Now we are ready to start coding. There are three ways of doing this: by OTUs (Fig. 20), by characters (Fig. 21) or by viewing the whole matrix (grid coding, Figs 1 & 22).
To code a specific OTU for all characters you click (code) to the right of this OTU in the matrix OTU view (Fig. 18). This will take you to the one-click coding view (Fig. 20) where you simply click on the appropriate character state in the list. This will immediately take you to the next character. If you need more information about any character you can open a new window showing the character description (see Fig. 11) by clicking the id no. next to the character name. Note: both this and the following type of one-click coding do not clear any previous codings. You can, however, see if there are any such previous codings by noting if any state has the Tag link after it. Only actual codings can be tagged and are therefore the only ones with the Tag link.
Coding all OTUs for a specific character works in the same way as coding by OTU. Click (code) next to the character name in the matrix character view (Fig. 19) to get to the one-click coding by character (Fig. 21). When you click a state you are taken to the next OTU. The only difference from OTU coding in the example is that only one of them is showing a character with illustrated states. Note also that you can only assign a single state this way. If you need to enter multiple states you need to use the following, third alternative.
Grid coding is accessed through the top left menu. There are two views: the actual grid (Fig. 1) and the coding (Fig. 22). You will notice, in the former, that any OTU or character matrix name provides a link to more information about the item. Also, positioning the mouse cursor over any cell will show you the corresponding OTU, character and coding in clear text immediately above the grid (see Fig. 1). The latter view (Fig. 22), is what you see whenever you click on a cell in the matrix. Here is where you change the coding by checking the appropriate boxes and hitting submit, but potentially also by adding a Tag to an already existing coding.
Tags can be used throught MX to attach notes and comments to various data. Here, we use tags specifically in order to differentiate between different kinds of missing data. This is the reason why every character has an unassigned state. Tags can only be added to existing codings. Note that only state unassigned has a Tag link next to it in Figs 22 & 23 and is also the only state with its box checked.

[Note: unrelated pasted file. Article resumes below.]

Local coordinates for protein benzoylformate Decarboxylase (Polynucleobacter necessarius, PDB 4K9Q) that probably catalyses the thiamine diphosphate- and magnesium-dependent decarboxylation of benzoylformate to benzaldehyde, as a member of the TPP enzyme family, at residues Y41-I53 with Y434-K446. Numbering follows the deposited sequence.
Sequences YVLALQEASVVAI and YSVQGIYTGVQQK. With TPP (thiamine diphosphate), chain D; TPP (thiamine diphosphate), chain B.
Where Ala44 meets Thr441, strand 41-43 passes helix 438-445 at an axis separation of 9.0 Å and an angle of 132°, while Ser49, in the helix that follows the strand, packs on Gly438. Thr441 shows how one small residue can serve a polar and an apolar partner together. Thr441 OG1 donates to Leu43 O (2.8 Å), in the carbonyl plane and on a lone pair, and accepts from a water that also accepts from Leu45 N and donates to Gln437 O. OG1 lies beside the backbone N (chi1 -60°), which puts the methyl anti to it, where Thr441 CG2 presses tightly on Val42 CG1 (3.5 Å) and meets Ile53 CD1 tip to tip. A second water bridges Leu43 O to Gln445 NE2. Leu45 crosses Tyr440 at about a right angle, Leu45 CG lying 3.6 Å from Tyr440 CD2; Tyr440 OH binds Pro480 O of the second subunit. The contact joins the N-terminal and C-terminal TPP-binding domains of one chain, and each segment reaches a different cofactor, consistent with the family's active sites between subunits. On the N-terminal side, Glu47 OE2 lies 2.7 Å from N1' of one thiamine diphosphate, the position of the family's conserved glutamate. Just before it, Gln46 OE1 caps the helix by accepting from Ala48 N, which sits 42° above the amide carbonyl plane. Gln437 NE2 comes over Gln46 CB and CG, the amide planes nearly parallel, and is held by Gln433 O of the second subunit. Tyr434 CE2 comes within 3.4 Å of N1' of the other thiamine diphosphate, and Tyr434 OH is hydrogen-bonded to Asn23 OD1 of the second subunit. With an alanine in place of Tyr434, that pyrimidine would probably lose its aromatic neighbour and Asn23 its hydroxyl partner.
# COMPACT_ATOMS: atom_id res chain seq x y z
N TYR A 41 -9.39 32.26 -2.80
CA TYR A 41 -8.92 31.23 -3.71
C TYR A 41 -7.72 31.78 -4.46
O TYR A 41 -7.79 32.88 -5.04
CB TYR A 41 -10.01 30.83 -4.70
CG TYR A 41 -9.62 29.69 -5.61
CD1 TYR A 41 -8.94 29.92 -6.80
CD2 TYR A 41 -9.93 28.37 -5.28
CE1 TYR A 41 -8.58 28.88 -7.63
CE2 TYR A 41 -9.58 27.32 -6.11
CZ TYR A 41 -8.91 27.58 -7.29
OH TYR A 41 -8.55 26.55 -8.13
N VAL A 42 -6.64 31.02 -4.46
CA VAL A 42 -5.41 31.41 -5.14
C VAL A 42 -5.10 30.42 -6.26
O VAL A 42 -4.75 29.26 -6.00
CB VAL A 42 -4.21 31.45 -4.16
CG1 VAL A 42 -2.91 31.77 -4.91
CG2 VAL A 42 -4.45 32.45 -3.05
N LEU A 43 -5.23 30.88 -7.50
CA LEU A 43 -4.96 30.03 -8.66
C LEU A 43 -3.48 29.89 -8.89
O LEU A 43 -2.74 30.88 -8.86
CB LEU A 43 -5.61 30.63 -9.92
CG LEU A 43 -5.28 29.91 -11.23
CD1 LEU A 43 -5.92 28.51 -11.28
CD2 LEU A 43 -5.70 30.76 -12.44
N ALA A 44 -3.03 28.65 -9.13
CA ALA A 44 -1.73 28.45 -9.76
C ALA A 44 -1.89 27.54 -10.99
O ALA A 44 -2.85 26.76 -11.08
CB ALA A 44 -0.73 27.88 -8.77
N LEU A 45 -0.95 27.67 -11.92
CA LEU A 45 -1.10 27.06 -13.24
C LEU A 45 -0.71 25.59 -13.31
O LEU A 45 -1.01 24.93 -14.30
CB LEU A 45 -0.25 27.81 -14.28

How to deal with uncoded, uncertain or polymorphic characters is upto the the user. The Chalcidoid project makes the following distinctions:
- UNCODED simply means any untouched cell. These are symbolized by a long dash in the grid view.
- UNASSIGNED is a general term to denote any of the three following until explicitly specified.
- INAPPLICABLE means that the character does not apply for this taxon, like features of veins of apterous insects. This, and unknown, is coded by a short dash.
- UNKNOWN means there is no information available, but at least someone had a look at it.This and inapplicable are coded by a short dash.
- UNDECIDED means someone had a look but cannot decide for a coding. This could, at least in theory, be indicated by checking ALL states of the character for this taxon (except unassigned).
- UNCERTAIN is when two or more states are checked because the person that did the coding couldn’t decide. Undecided could therefore be viewed as a special case of uncertain.
- POLYMORPHIC is when two or more states are checked because all these states apply to the taxon (e.g. in different forms such as sexual and parthenogenetic generation females).
- Unknown and inapplicable both need a tag to be distinguishable. The same is true for uncertain and polymorphic with the difference that you will have to arbitrarily choose one of the coded states to attach the tag to. Undecided, too, needs a tag in order to be unambiguously coded and not construed as fully polymorphic.
When you click Tag you get a pop-up window (Fig. 23), from the first box of which you pick the desired keyword. Proceed to click create unless you want to add something into the Notes field. The resulting tagged coding will look like in figure 22.
In order to quickly find out which codings have a tag associated with them you choose the grid tags view (Fig. 24). A highlighted cell with a T indicates a tag, and clicking it will take you to the full view of that coding (Fig. 22 again).